The IMO January 2021 deadline for shipping interests to incorporate cyber risk management into their existing Safety Management Systems is fast approaching. It is critical that stakeholders understand their vulnerabilities. The IMO has issued MSC-FAL.1/Circ.3 guidelines on maritime cyber risk management that does a good job of outlining the many vulnerable systems within marine operations, including:
2. Cargo handling and management systems;
3.Propulsion and machinery management and power control systems;
4. Access control systems;
5.Passenger servicing and management systems;
6.Passenger facing public networks;
7.Administrative and crew welfare systems; and
The IMO Guidelines also raise an important point on understanding the distinction between information technology (IT) and operational technology system (OT). In short, IT focuses on the use of data as information while OT focuses on the use of data to control or monitor physical processes.
These distinctions become important when it comes time to conduct a risk assessment of your operations.
Risk assessments should be the first step when examining your company, terminal or vessel’s cyber exposure. All parts of your business that are controlled or supported by computer systems need to be identified, and there are likely more than you realize.
The United States Coast Guard has very good guidance on how to start understanding and identifying your cybersecurity exposure (https://homeport.uscg.mil).
This guidance includes information from the Department of Homeland Security’s Industrial Control Systems Cyber Emergency Response Team (ICSCERT), which provides a wide range of information, tools, and services that can help companies assess their security, identify recommended practices, and improve their cyber security. (http://ics-cert.us-cert.gov/)
This brings up a very important point regarding cyber and the maritime environment. Often we are faced with unique risks in the maritime field, and while the cyber threat at sea does have some unique characteristics, most threats are the same as those faced by shore-side enterprises. The cyber threat does not care if you are in port or at sea. As long as you are connected to the internet, you are at risk. The Department on Homeland Security has numerous cyber tips and resources to help you educate your crews and shore-side support staff. This includes the Stop. Think. Connect. Campaign. Simple information such as this should be included as a regular part of onboard crew training.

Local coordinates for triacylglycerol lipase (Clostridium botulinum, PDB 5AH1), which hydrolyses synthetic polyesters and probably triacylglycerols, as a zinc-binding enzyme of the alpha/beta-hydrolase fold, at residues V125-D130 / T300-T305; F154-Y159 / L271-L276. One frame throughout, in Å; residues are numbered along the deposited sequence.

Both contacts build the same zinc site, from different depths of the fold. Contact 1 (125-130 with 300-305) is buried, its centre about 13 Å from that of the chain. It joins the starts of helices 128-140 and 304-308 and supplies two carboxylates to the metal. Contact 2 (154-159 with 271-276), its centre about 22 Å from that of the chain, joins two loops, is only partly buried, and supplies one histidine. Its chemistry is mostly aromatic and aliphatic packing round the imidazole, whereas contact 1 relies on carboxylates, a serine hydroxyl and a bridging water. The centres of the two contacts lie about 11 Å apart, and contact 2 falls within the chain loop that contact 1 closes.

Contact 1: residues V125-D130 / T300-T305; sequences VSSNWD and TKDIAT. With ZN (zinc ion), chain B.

A more comprehensive program has been developed by the National Cybersecurity and Communications Integration Center Industrial Control Systems (NCCIC). Its industrial controls system (ICS) team has developed guidance to assist owners in preparing their business, and networks, to handle and analyze a cyber incident. (https://ics-cert.us-cert.gov/sites/default/files/FactSheets/NCCIC%20ICS_FactSheet_Cyber_Incident_Analysis_S508C.pdf ) Guidance such as this should be incorporated in the Cyber Risk Management sections of Safety Management Systems as required by the IMO.
Preparations to prevent or minimize a cyber incident are your first line of defense, however, companies still need to have a response plan in place that outlines how to respond when a cyber incident occurs. An important part of this plan is to working with your Insurance Broker and Underwriters to understand how to properly manage your risk with adequate insurance coverage.
The key here is to identify what is and is not presently covered. The big unknowns are so-called “silent” cyber exposures in most traditional insurance policies, which were designed when cyber was not yet a major risk and do not explicitly consider it. This can create uncertainty for businesses, brokers and insurers about which loss scenarios are covered. Group-wide, Allianz is reviewing cyber risks in property and casualty (P/C) policies in its commercial, corporate and specialty insurance segments and has developed a new underwriting strategy to address “silent” cyber exposures, ensuring that all P/C policies will be updated and clarified in regard to cyber risks. We want to remove the uncertainty of coverage for our business customers.
I often tell my clients that cyber security is a race without a finish. The IMO has given the maritime industry a deadline to get their cyber risk practices in order by January 2021. It is clear that the work will not end there. Cyber threats will continue to evolve in frequency and severity as we become more reliant on the technology. The Technology will be a positive for both increasing vessel safety and reducing risk, however, it requires staying vigilant for new and emerging threats. This vigilance is essential for the future of the industry because complacency is not an option.
About the Author: Captain Andrew Kinsey, Senior Marine Risk Consultant, Allianz Global Corporate & Specialty